…for fans and bands

Here’s a couple of terms bands need to learn like a new riff:
“Web presence” – not a downloadable Zeppelin album.
“Digital footprint” – not what happens when you throw a computer out the window.

We now live in the facebook era and like the iron age, a mace could do a lot of damage but a samurai sword was more effective. The analogy here is in terms of how you reach your audience. Everyone wants more friends; more fans; more views; more shares; more plays; more downloads. The bottom line here is sales of tickets and recordings. The ways to do this currently incorporate mass media. Using mass media can affect your bottom line. Every musician knows that when mom is no longer buying your gear and driving you to gigs, it becomes an expensive hobby. It may also cost friendships, relationships, neighbours, jobs and maybe even pets.

If you’re old school, you know that pressing vinyl isn’t cheap. Staples, tape and xerox’ on lampposts was the only way to hype your gig. Now, some are out there offering free downloads; others go out and play free shows. These strategies have been known to help get to the next level, but they aren’t sustainable. The exceptions are in acquiring a sponsor who is okay with low to zero ROI (return on investment) or being discovered/represented.

So let’s talk about your web presence and digital footprint. It’s important to be accessible but not “in your face”. To do this successfully, your band needs a dot com. It doesn’t have to be the best dot com but you have to solidify your band’s name as a domain. If you can’t get “bandname”.com try “bandnamehometown” or “bandnametheband”. This strategy gives your band credibilty, longevity, and a possible end-game. You may be able to sell your dot com when you’re done with it.

Some say that a facebook bandpage is enough. If you have no objection to playing in the same sandbox as kids that play basement parties, then that might work for you. Even the facebook bandpage needs to be done professionally. Administration duties such as updating and editing or restricting comments require diligence. The bandpage is still superior to facebook’s other options. There are bands that exist on facebook as a “person” so fans have to “friend” them. The obvious downside to this is that there is the five thousand and some-odd limit. Some bands exist as a “group” which was intended for book clubs and such, where everyone in the group is considered equal. When your bandpage is up and running there are still pitfalls that cause you to lose your support group. Over-posting, over-inviting, allowing anyone to tag you in any quality photo or video to name a few. Keep your involvement professional and timely. Also, keep in mind your rights and privacy.

Get a twitter account for your band as well. Twitter is becoming the communication standard for mass updating and many sites like have twitter feeds which means your tweets get shared across multiple sites and platforms. Secure your “@bandname” now because they are going faster than the dot coms.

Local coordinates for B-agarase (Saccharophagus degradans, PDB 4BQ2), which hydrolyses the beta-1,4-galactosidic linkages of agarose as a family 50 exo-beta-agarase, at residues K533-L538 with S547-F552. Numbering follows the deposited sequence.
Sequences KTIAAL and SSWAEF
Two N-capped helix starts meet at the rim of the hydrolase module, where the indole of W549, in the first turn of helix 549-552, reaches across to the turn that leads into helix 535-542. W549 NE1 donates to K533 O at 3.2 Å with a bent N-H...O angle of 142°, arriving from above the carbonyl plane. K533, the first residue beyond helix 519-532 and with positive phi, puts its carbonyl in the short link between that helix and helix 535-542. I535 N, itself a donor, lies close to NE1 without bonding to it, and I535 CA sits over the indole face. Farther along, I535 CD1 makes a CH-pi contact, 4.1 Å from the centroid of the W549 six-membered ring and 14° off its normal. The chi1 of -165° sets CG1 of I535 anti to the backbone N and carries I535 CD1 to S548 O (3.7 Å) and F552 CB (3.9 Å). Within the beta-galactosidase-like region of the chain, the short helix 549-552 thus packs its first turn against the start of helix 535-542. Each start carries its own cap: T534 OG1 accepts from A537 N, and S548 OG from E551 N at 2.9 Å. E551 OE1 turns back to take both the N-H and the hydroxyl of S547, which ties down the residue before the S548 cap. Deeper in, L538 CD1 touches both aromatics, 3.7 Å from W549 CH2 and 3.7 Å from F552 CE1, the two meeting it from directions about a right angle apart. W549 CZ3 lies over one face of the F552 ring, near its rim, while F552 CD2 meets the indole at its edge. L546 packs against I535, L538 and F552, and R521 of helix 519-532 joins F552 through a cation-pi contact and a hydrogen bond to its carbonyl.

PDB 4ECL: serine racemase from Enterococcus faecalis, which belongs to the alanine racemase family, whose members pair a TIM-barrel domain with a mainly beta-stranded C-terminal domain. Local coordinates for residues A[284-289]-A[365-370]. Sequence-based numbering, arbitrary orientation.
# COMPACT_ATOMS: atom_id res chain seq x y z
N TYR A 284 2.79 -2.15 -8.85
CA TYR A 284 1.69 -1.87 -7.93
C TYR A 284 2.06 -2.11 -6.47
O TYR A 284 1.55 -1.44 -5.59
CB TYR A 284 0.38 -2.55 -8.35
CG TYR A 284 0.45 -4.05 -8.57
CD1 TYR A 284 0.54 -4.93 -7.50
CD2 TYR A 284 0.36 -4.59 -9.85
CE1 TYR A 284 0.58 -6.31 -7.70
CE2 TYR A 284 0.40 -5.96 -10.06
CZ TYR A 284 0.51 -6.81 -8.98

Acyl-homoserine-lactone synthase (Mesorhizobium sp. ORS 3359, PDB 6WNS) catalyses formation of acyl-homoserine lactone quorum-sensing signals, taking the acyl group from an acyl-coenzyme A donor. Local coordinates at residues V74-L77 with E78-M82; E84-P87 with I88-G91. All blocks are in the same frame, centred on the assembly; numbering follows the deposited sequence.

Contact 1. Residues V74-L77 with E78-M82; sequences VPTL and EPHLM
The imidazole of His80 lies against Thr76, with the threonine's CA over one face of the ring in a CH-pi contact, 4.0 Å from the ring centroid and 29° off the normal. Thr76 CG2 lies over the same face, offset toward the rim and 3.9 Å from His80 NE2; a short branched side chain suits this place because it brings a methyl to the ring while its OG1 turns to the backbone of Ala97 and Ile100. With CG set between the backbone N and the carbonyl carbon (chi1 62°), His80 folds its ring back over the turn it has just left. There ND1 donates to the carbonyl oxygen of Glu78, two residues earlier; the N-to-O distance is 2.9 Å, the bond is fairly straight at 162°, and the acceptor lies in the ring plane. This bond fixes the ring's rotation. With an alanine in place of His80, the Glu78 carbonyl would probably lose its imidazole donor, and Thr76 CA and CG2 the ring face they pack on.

Youtube may be an asset. Psychologically there is motivation to put on a better show when you’re on camera. Once again, discretion and diligence are required to ensure your image is presented favourably. In Zeppelin’s “Celebration Day” many amateur shots were briefly included in the final edit. In some cases poor recordings or unfavourable comments may have a negative impact on your fan base. On the other hand, with superior quality equipment, recordings may replace the need to go see the band. Whatever your choices are, try to keep some control of your stage presence and your bootleggers. If you see torontorox shooting at your gig, remember that we will always ask your permission before making your video public.

Myspace is generally less used as it was prior to the facebook era but based on its functionality, your band can’t afford to ignore it. If you aren’t fond of it, keep it minimalistic but remain diligent. Accept your fans wherever they are.

Reverbnation has functionality that some of its competitors ignore, including a store where you can sample and sell your tunes. There’s a lot of proprietary email offering services and opportunities so if you don’t check it, you may miss a good message.

Now that you have all the tech going for you, what do you say? Some might just keep it simple and post their show details as soon as they confirm. Certain announcements might be warranted regarding sponsors or friends’ bands. Some would treat their fanpage as themselves assuming they are the leader or spokesperson for the band. They might even post pet pix. This is charming…sometimes.
Some might use their bandpage to rant or vent about the competition or the music business. Keep that to a minimum and from your personal page. Too much negative attention hurts small business (ie: bands and bars). There is no real celebrity in the music community – just friends. So lose the ego and stay positive. Take the high road because there’s less traffic.

Professionalism is important in this area. Good graphics and good photos go a long way. Proper English warrants respect. Give credit to your writers and artists. Get their permission if necessary. Get your close friends to help you market your show. You don’t want to look desperate for fans to attend. Consider a media date with lots of notice and a reminder or two a week to a few days prior. Also, of course one on the day of. Post your promo in primetime not Monday at 9am. Post a promo on torontorox and other groups or pages but not all on the same day. A simple online strategy can help.

torontorox can help your band go forward with all of this. If you’re interested in a free consultation, send a message including whatever links you currently employ. Thanks for your attention!